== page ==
Football fans have been quite taken by a recurring segment on ESPN's "NFL Countdown Show" called "C'mon man." Inspired by former wide receiver Keyshawn Johnson, botched plays from NFL action are highlighted, with the players involved being targeted for the "C'mon man" admonition.
It's funny stuff. But when President Barack Obama, after weeks of indecision, prepares to tell the nation in a prime time address that tens of thousands of more troops are going to be sent into the endless war in Afghanistan, it's not so funny. It's depressing. It's revealing. It's a decidedly serious "C'mon man" moment.
Perhaps as soon as Tuesday, the president will explain best he can why tens of thousands of additional American soldiers and Marines are needed to pursue a war soon to pass Vietnam as the longest in our history. Some of our war fighters will be in their fourth or fifth tour of duty in combat zones. The cost of the war there could top a trillion dollars over the next 10 years, yet virtually all the generals and admirals and think tank armchair warriors have concluded that a military solution isn't possible.
President Obama says this is a war we must win. Retired Army Col. Andrew J. Bacevich, a professor of international relations and history at Boston University, who has written widely on military power and its limitations, says it's a war we cannot win.
In a piece earlier this year in Commonweal, Mr. Bacevich wrote, "Liberals may have interpreted Obama's campaign pledge to ramp up the U.S. military commitment to Afghanistan as calculated to insulate himself from the charge of being a national-security wimp. Events have exposed that interpretation as incorrect. It turns out - apparently - that the president genuinely views this remote, landlocked, primitive Central Asian country as a vital U.S. security interest."
He suggests that if moral considerations are at the heart of our foreign policy, as many war proponents insist - if it's nation building that motivates us - we should fix, say, Mexico, which is of far greater importance to us than faraway Afghanistan.
So what can be expected to be achieved? There are murmurings about staying until a stable national government is in place in Kabul and the Afghans themselves are able to guarantee their own security. But we know there has never been a stable central government in that backward land. It's a tribal society, largely rural and famous for its ferocity and fearlessness, for a refusal to tolerate foreign occupation. Ask the Russians.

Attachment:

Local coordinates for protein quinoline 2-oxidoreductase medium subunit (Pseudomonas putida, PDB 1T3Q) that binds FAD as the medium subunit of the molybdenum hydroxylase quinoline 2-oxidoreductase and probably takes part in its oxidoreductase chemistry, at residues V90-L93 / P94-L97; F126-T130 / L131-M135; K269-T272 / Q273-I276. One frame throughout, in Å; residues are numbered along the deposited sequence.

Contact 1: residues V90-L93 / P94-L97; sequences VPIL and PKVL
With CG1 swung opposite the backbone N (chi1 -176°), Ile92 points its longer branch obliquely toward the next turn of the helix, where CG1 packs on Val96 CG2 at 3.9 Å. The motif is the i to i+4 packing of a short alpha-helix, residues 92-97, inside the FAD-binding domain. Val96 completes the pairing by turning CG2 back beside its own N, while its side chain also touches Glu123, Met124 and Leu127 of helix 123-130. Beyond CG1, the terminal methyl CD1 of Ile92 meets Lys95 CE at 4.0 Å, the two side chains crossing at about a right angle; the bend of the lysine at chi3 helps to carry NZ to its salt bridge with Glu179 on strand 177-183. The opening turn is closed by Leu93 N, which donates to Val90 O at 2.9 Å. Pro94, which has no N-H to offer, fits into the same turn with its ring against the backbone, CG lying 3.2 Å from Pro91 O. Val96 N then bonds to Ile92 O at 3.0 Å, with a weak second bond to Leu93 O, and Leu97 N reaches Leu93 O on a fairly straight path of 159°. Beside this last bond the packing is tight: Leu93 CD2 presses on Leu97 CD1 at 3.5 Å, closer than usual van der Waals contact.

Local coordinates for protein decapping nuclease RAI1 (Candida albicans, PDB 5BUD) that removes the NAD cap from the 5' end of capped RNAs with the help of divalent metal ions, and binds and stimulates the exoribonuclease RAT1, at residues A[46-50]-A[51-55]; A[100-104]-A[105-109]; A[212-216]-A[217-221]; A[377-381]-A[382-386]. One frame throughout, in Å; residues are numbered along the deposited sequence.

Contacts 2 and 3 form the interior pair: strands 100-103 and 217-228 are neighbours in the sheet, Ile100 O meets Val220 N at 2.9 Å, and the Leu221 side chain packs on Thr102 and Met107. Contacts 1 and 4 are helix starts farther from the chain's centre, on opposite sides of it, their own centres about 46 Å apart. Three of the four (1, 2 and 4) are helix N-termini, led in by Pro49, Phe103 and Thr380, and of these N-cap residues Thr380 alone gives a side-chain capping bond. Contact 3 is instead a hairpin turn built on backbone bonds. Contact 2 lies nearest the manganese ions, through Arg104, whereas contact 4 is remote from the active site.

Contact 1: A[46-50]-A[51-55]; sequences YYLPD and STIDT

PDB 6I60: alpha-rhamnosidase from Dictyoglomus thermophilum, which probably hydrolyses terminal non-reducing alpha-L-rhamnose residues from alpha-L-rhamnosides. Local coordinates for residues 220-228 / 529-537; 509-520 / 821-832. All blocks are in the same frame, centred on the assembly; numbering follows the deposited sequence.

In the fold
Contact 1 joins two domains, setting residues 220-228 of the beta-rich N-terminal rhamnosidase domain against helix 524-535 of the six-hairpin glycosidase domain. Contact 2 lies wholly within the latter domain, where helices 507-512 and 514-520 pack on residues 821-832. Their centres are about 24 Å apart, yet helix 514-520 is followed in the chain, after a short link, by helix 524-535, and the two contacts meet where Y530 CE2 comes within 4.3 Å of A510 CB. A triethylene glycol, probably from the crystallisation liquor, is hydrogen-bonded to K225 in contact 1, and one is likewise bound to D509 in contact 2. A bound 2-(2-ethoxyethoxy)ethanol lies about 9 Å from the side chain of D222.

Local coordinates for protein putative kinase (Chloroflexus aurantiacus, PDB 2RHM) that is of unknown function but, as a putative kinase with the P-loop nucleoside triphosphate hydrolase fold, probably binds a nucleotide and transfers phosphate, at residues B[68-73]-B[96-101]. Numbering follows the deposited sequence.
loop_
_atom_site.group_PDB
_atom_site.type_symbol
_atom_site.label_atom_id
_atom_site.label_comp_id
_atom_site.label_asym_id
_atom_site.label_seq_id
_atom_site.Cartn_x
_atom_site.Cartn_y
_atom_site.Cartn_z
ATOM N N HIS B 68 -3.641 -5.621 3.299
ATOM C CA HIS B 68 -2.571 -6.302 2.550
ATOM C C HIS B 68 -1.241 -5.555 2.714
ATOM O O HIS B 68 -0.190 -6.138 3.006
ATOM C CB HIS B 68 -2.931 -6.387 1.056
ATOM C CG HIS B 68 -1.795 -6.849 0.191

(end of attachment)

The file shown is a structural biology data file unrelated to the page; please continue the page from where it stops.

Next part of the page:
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It's always a mistake to presume certain knowledge of the future. We can only guess at how events play out over time. Think, however, of what the ancient Chinese sage Sun Tzu said about how "no nation has ever benefited from a long war."
A few weeks ago, I mentioned that longtime American diplomat and former Secretary of State Lawrence Eagleburger said on television that the Afghanistan experience is shaping up as startlingly similar to what happened to us in Vietnam; that it looks like a quagmire, yet he sees the way to avoid being mired yet again.
Trying to understand this determination to stay the course no matter how unlikely the prospect of success, it might help to turn to a quip from one expert on Afghanistan, Rory Stewart, who heads the Carr Center for Human Rights Policy at Harvard and has been consulted by several members of the Obama administration on what to do there. He has testified before Congress on Afghan policies, but wonders how much affect he's having.
As quoted in Matthew Yglesias' blog, Mr. Stewart says, "It's like they're coming in and saying to you, 'I'm going to drive my car off a cliff. Should I or should I not wear a seat belt?' And you say, 'I don't think you should drive your car off the cliff.' And they say, 'No, no, that bit's already been decided - the question is whether to wear a seat belt.' And you say, 'Well, you might as well wear a seat belt.' And then they say, 'We've consulted with policy expert Rory Stewart and he says ...'"
It seems insane, doesn't it? We're deep in a debt pit and digging ourselves in ever deeper, soothed by the conceit that America is too big to fail, even though all previous world hegemons have in the end failed. We think of ourselves as an exception to that historical record, but chances are we're not.
President Obama made the war in Afghanistan his war. The anti-war people are silent because he's their man. Leading Democrats in the House are proposing a "surtax" on income to be used for paying the mounting costs of battling insurgents on the other side of the world. And we're reduced to shouting "C'mon man" as we are driven over that cliff.